Polly Mann, WAMM co-founder and leader in state's antiwar movement, dies at 103

Working as a clerk on an Army base, Polly Mann watched families tearfully bid goodbye to the troop trains taking their sons to fight in World War II.

"And the more I watched those trains, the more I thought, 'There's got to be some better way than this,' " Mann recalled in a later documentary on her life.

She made good on that impulse, becoming Minnesota's leading antiwar activist and co-founding Women Against Military Madness (WAMM), a group she remained active with well into her 90s.

Mann died Thursday at age 103 after suffering a stroke in San Francisco, where she had recently moved to be closer to her daughters after living for years in Minneapolis.

"She had big ideas and she carried through with them," said Sarah Martin of Minneapolis, who was active in WAMM in its early days. "She was really kind and strong and persuasive and engaging. People bought into the ideas."

Pam Costain, another WAMM founder, said Mann's vision went beyond what was common in 1980s Minnesota.

"It was something we hadn't had in this community before," Costain said. "It was led by women and it was very bold in what it stood for."

WAMM at its peak counted thousands of supporters and hundreds of demonstrators who protested at rallies, roadsides and corporate headquarters. Many of its members were arrested more than once.

Those protests were in large part due to Mann, who grew up in Hot Springs, Ark., and brought her keen mind, sharp wit and Southern style to the cold north.

Her grandfather, a doctor, kept separate waiting rooms for whites and African-Americans, but Mann fought for all people in what she saw as a battle against the insatiable appetite of the military-industrial complex and its political enablers.

"Of the 137 lobbyists hired by the top [defense] contractors, 57 are former members of Congress, 39 are former congressional staff," Mann wrote in a WAMM newsletter when she was 96.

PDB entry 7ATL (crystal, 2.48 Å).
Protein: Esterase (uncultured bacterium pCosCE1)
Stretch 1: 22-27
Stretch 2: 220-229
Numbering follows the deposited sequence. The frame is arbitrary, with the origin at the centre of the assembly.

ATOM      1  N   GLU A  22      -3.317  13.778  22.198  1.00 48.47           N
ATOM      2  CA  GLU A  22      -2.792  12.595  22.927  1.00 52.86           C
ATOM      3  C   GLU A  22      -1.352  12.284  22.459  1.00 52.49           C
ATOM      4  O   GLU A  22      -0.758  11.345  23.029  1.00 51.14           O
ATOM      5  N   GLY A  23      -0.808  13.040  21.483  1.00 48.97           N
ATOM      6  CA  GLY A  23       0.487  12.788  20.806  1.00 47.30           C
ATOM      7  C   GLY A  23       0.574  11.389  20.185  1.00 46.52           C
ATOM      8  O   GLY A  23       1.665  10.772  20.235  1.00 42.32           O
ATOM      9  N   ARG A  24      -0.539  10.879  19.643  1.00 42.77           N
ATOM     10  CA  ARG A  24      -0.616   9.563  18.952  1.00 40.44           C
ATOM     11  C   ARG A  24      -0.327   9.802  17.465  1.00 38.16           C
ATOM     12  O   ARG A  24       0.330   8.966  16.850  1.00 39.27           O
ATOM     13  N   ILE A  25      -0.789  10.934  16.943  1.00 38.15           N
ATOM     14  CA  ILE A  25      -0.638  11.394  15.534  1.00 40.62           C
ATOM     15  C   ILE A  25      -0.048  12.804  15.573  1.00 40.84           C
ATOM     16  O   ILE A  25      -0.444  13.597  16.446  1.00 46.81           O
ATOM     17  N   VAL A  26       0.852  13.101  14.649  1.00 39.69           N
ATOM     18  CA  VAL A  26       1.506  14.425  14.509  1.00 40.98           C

Mann got involved in politics during the 1950s and '60s, the heyday of Minnesota DFLers who played on the national stage: Hubert Humphrey, Orville Freeman, Walter Mondale and Eugene McCarthy.

She worked on McCarthy's 1968 presidential campaign and attended the Democratic National Convention that year in Chicago, where she was tear-gassed during the many clashes between police and protesters.

Even after American involvement in the Vietnam War ended in 1973, Mann recognized that the military continued to grow. So Mann and 10 other women met in 1982 at Loretta's Tea Room in south Minneapolis and founded WAMM. Those present, and many who would come later, were inspired by Mann's energy and wide-ranging mind.

"She was a lot of fun. She was very alive; she was very present," Costain said. "She just had a wicked mind for absorbing information and being able to look across all kinds of issues."

Mann's husband, Walter Mann, was a state district court judge during the years his wife was being arrested at protests. But he never tried to dissuade her, she told TV host Phil Donahue during a 1980s appearance on Donahue's program.

"I think I have embarrassed him many times, and I feel bad about that," she said. "But I have to speak out."

When not carrying banners and bullhorns, Mann enjoyed playing Scrabble. She read voraciously and treasured time with family and friends, said her son, Mike, of Kansas City, Kan. She loved clothes and dressing well, but she always focused on what mattered to her most.

"Her conversations were never far away from her passions of justice and antiwar [action]," Mike Mann said, adding that she quietly maintained a fund at St. Joan of Arc Catholic Church in Minneapolis that helped people in need.

Though leadership came to her naturally, Mann never sought to hoard power, said Nikki LaSorella of St. Paul, who was co-director of WAMM with Mann for several years.

"One of her skills was to pass on leadership to others," LaSorella said. "She was a mentor to many. I used to feel like I could talk to her about things and challenge her. She was always willing to listen and be open to the conversation. I feel like she raised me."

Mann survived her daughter, Melinda, and her husband Walter, who died in 2004. Besides her son, Mann is survived by daughters Barbara Franck and Connie John, both of San Francisco, six grandchildren and two great-grandchildren. The family plans to hold a memorial service in the spring.